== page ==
The theatrical thriller, Murder In The Dark has crept its way onto the Manchester stage – catch it before the lights go out this weekend.
Murder In The Dark
The current weather provides the perfect ambience for this haunting play.
The strong winds push you through the doors of The Lowry before you even have a chance to chicken out.
Murder mysteries and thrillers are huge right now, everyone is hooked, including me.
From Fool Me Once on Netflix, to the BBC’s Traitors, people can’t get enough!
I jumped at the chance to see this new play that promised a whole host of twists and turns.
Murder In The Dark is a brilliant blend of psychological thriller, a hint of horror and impeccable storytelling.
Torben Betts incredible writing
Writer Torben Betts was challenged to come up with something that would disturb and entertain in equal measure and he has certainly achieved that.
The play is set on New Years Eve, Danny and his girlfriend Sarah are ushered through the door of an old barn house.
He crashed their car into a wall in the middle of nowhere on their way to a party.
The owner of the barn, Mrs Bateman, spotted them and offered them a place to stay; how kind of her! Mrs Bateman, played by Susie Blake, natters away to them as they try and wrap their heads around what to do.
She uses a torch to show them the musty wooden beams that line the ceiling, the dusty old couch and limp looking Christmas tree in the corner. You can almost smell the damp.
Tom Chambers as the tormented musician
Danny, played by TV’s Tom Chambers, is an ageing musician who is tormented by his past.
Finding himself stuck with no other option, he starts to reflect.
Tom is a great actor, you might recognise him from Holby City, Casualty, or even Strictly, he’s done a bit of everything and has now returned to the stage.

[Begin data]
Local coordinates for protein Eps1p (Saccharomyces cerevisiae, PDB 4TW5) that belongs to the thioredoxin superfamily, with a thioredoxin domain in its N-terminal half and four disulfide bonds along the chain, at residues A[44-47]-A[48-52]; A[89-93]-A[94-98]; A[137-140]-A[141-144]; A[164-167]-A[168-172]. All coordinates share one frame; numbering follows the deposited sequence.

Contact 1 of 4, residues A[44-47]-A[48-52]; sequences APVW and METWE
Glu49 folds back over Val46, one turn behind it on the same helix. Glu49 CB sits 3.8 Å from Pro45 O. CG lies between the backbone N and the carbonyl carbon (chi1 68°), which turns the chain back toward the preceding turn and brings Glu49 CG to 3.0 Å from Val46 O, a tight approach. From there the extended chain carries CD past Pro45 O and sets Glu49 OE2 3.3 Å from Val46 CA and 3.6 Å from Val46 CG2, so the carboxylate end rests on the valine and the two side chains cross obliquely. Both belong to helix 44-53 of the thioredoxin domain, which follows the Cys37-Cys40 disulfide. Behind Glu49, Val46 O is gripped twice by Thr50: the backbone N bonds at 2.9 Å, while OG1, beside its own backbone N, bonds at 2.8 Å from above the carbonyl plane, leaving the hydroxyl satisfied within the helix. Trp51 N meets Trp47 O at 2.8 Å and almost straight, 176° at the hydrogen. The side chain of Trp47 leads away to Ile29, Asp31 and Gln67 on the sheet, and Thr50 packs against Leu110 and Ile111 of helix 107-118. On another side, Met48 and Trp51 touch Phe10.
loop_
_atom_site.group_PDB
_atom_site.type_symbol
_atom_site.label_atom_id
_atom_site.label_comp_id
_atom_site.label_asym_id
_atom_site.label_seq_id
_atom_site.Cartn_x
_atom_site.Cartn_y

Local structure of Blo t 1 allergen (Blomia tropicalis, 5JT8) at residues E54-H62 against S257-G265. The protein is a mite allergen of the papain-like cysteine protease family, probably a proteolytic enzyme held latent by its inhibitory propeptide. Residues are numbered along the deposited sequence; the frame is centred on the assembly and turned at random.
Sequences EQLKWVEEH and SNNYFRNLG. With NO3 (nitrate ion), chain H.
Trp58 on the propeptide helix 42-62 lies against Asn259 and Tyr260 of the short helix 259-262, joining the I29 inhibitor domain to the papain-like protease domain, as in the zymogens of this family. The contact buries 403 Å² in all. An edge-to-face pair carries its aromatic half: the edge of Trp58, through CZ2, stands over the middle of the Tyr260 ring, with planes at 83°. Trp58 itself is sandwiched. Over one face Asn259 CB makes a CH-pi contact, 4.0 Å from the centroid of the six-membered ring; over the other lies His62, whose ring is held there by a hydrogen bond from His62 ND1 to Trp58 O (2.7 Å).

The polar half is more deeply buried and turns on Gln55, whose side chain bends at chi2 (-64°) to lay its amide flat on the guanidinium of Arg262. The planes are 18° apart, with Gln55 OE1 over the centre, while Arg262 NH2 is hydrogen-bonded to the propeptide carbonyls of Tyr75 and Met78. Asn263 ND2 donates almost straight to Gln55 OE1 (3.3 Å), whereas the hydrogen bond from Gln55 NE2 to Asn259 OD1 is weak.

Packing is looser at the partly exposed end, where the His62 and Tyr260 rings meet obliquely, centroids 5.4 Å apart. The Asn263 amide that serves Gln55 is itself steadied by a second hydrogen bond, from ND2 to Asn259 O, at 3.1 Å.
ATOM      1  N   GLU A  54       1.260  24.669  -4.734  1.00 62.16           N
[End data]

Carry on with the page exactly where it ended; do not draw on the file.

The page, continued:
He is joined by Susie Blake who, at 73, absolutely captivated the whole audience.
Her character, Mrs Bateman talks almost non-stop throughout the whole play.
Like any single, lonely older lady she takes a fancy to the aging pop star who’s stumbled upon her farm – and with her cheeky grin, she could get away with anything.
Of course, this wouldn’t be a thriller without some flickering lights and ghost stories.
Murder In The Dark – full of twists and turns
The play allows you to settle in, and get comfortable with the characters and then throws you a curveball.
As the rest of the passengers from the crash arrive, the power cuts out.
This is where the magic of theatre comes alive.
Effective staging and lighting
The staging and lighting for this show is simple but highly effective.
The characters are plunged into darkness, with only phone torches to guide their way.
The set is weakly lit by a few warm light bulbs at the edge of the stage, giving that perfect horror film feel.
The darkness allows anything to happen; quick changes, characters disappearing even walls moving seamlessly in the dark.
This is a dialog-heavy play, there’s a lot of character discussions that help tell the story.
But that doesn’t mean the sound designer, Max Pappenheim, got a day off. The sound of creaking doors, dogs barking in the distance, and mysterious crashes and bangs all add to the atmosphere of the show. Keeping you hooked, waiting for something to creep out from behind the stage.
The story and setting have you sitting on the edge of your seat from the moment you enter the theatre.
Nothing is as it seems. As the programme instructs, I want to ‘spread the word, not the spoilers’ so you will have to see it for yourself to find out more about this killer play.
Murder In The Dark Tickets at The Lowry
Murder in the Dark is on at The Lowry’s Lyric Theatre from Tuesday 23rd January until Saturday 27th January.
You can get tickets to see the incredible Murder In The Dark by clicking here